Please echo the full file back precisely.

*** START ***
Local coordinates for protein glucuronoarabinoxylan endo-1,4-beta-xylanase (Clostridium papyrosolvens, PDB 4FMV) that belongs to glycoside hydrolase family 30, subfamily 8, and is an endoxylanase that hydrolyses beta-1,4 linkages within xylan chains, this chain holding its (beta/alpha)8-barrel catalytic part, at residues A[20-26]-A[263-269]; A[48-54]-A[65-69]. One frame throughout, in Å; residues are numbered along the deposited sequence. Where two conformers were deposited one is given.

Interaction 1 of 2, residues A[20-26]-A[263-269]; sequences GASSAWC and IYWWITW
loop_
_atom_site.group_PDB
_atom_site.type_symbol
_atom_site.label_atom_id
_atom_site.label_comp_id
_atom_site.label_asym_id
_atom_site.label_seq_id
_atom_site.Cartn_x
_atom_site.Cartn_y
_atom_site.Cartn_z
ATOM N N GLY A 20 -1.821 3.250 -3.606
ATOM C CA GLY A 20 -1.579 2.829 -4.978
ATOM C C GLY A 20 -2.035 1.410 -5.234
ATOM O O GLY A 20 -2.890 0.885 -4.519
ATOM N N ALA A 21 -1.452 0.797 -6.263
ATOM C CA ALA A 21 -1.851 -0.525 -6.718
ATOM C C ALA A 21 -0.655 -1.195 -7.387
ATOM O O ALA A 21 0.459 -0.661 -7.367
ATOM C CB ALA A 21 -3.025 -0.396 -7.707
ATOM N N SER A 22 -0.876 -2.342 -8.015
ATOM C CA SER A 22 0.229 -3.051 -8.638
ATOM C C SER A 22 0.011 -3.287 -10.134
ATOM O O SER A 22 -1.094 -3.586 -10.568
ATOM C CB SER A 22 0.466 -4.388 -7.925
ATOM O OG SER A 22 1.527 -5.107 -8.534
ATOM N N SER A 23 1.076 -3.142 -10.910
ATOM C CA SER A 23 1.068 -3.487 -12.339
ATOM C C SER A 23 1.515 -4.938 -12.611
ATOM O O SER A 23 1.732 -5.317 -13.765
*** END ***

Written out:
Local coordinates for protein glucuronoarabinoxylan endo-1,4-beta-xylanase (Clostridium papyrosolvens, PDB 4FMV) that belongs to glycoside hydrolase family 30, subfamily 8, and is an endoxylanase that hydrolyses beta-1,4 linkages within xylan chains, this chain holding its (beta/alpha)8-barrel catalytic part, at residues A[20-26]-A[263-269]; A[48-54]-A[65-69]. One frame throughout, in Å; residues are numbered along the deposited sequence. Where two conformers were deposited one is given.

Interaction 1 of 2, residues A[20-26]-A[263-269]; sequences GASSAWC and IYWWITW
loop_
_atom_site.group_PDB
_atom_site.type_symbol
_atom_site.label_atom_id
_atom_site.label_comp_id
_atom_site.label_asym_id
_atom_site.label_seq_id
_atom_site.Cartn_x
_atom_site.Cartn_y
_atom_site.Cartn_z
ATOM N N GLY A 20 -1.821 3.250 -3.606
ATOM C CA GLY A 20 -1.579 2.829 -4.978
ATOM C C GLY A 20 -2.035 1.410 -5.234
ATOM O O GLY A 20 -2.890 0.885 -4.519
ATOM N N ALA A 21 -1.452 0.797 -6.263
ATOM C CA ALA A 21 -1.851 -0.525 -6.718
ATOM C C ALA A 21 -0.655 -1.195 -7.387
ATOM O O ALA A 21 0.459 -0.661 -7.367
ATOM C CB ALA A 21 -3.025 -0.396 -7.707
ATOM N N SER A 22 -0.876 -2.342 -8.015
ATOM C CA SER A 22 0.229 -3.051 -8.638
ATOM C C SER A 22 0.011 -3.287 -10.134
ATOM O O SER A 22 -1.094 -3.586 -10.568
ATOM C CB SER A 22 0.466 -4.388 -7.925
ATOM O OG SER A 22 1.527 -5.107 -8.534
ATOM N N SER A 23 1.076 -3.142 -10.910
ATOM C CA SER A 23 1.068 -3.487 -12.339
ATOM C C SER A 23 1.515 -4.938 -12.611
ATOM O O SER A 23 1.732 -5.317 -13.765